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Chapter 14 - Psychological Disorders

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April M

on 15 November 2012

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Transcript of Chapter 14 - Psychological Disorders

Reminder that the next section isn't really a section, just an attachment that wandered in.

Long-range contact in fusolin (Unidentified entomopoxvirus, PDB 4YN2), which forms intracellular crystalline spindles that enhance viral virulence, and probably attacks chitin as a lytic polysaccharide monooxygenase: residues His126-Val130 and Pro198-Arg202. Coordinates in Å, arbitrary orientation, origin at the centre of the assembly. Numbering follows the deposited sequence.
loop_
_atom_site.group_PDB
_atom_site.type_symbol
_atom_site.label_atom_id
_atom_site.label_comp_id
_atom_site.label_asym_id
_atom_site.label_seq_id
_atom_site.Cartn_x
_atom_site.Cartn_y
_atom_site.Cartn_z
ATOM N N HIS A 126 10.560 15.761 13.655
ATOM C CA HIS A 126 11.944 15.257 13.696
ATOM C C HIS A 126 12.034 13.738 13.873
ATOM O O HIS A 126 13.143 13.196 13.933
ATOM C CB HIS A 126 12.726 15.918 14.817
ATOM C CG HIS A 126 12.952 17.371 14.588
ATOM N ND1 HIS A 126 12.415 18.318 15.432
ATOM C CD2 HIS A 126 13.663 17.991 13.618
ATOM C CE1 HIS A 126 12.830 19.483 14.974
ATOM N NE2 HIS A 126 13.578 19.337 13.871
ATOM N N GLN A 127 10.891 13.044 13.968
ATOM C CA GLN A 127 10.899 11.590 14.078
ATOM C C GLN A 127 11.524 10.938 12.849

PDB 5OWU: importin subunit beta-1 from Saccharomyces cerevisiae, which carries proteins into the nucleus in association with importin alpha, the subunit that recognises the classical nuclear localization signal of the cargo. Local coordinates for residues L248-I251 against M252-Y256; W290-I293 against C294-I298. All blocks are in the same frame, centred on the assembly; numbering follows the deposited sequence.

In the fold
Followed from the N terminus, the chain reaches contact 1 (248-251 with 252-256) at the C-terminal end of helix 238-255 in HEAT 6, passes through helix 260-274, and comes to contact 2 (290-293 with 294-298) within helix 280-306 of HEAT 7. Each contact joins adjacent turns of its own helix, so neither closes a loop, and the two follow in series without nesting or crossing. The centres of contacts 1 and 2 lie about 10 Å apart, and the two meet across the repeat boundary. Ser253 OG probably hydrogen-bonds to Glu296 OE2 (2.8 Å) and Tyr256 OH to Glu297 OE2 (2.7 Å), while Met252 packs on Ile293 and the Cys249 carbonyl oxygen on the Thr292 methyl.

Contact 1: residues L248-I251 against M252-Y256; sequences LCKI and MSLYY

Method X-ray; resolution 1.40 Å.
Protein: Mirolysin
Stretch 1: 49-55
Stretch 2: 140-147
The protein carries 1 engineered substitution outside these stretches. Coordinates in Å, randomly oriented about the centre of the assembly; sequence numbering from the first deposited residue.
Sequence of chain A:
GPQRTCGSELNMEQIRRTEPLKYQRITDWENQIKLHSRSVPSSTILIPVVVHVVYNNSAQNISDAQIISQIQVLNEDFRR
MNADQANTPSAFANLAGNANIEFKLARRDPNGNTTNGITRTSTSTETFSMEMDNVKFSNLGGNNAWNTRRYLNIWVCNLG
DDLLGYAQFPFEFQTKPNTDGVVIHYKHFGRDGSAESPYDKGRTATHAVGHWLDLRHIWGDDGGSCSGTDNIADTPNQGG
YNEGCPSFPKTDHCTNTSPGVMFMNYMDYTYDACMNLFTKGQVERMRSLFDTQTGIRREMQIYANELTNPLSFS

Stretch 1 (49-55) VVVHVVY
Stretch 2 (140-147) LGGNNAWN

Anxiety Disorders Generalized Anxiety Disorder Identifying Psychological Disorders Medical Model Dissociative Disorders Conditions in which normal cognitive processes are severely disjointed and fragmented, creating significant disruptions in memory, awareness, or personality that can vary in length from a matter of minutes to many years Schizophrenia The profound disruption of basic psychological processes; a distorted perception of reality; altered or blunted emotion; and disturbances in thought motivation, and behavior Personality Disorders Deeply ingrained, inflexible patterns of thinking, feeling, or relating to others or controlling impulses that cause distress or impaired functioning Psychological Disorders The conceptualization of psychological disorders as diseases that, like physical diseases, have biological causes, defined symptoms, and possible cures way of looking at Classification Causation DSM-IV-TR A classification system that describes the features used to diagnose each recognized mental disorder and indicates how the disorder can be distinguished from other, similar problems Comorbidity The co-occurrence of two or more disorders in a single individual Diathesis-Stress Model Suggests that a person may be predisposed for a mental disorder that remains unexpressed until triggered by stress Dangers of Labeling may lead to Psychiatric labels can have negative consequences because many carry negative stereotypes and stigma Chronic excessive worry accompanied by three or more of the following symptoms: restlessness, fatigue, concentration problems, irritability, muscle tension, and sleep disturbances class of mental disorder in which anxiety is the predominant feature Phobic Disorders Marked, persistent, and excessive fear and avoidance of specific objects, activities, or situations Specific phobia irrational fear of a particular object or situation that markedly interferes with an individual's ability to function type of Social phobia irrational fear of being publicly humiliated or embarrassed arachnophobia is a type of Preparedness theory People are instinctively predisposed toward certain fears arachnophobia is common, this may demonstrate Panic Disorder Sudden occurrence of multiple psychological and physiological symptoms that contribute to a feeling of stark terror Agoraphobia an extreme fear of venturing into public places is a common complication of Obsessive-Compulsive Disorder (OCD) Repetitive, intrusive thoughts (obsessions) and ritualistic behaviors (compulsions) designed to fend off those thoughts interfere significantly with an individual's functioning Mood Disorders Depressive Disorders class of mental disorder in which mood disturbance is the predominant feature Bipolar Disorder Major Depressive Disorder Severely depressed mood that lasts 2 weeks or more and is accompanied by feelings of worthlessness and lack of pleasure, lethargy, and sleep and appetite disturbances Dysthymia Same symptoms as Major depressive disorder, but less severe and lasting at least 2 years Double Depression Moderately depressed mood that persists for at least 2 years and is punctuated by periods of major depression Seasonal Affective Disorder (SAD) Depression that involves recurrent depressive episodes in a seasonal pattern An unstable emotional condition characterized by cycles of abnormal, persistent high mood (mania) and low mood (depression) Dissociative Identity Disorder (DID) The presence within an individual of two or more distinct identities that at different times take control of the individual's behavior Dissociative Amnesia The sudden loss of memory for significant personal information Dissociative Fugue The sudden loss of memory for one's personal history, accompanied by an abrupt departure from home and the assumption of a new identity Symptoms Delusion A patently false belief system, often bizarre and grandiose, that is maintained in spite of its irrationality Hallucination A false perceptual experience that has a compelling sense of being real despite the absence of external stimulation Disorganized speech Disruption of verbal communication in which ideas shift rapidly and incoherently from one to another unrelated topic Grossly Disorganized behavior Behavior that is inappropriate for the situation or ineffective in attaining goals, often with specific motor disturbances Catatonic behavior A marked decrease in all movement or an increase in muscular rigidity and overactivity Negative symptoms Emotional and social withdrawal; apathy; poverty of speech; and other indications of the absence or insufficiency of normal behavior, motivation, and emotion type of Types Odd/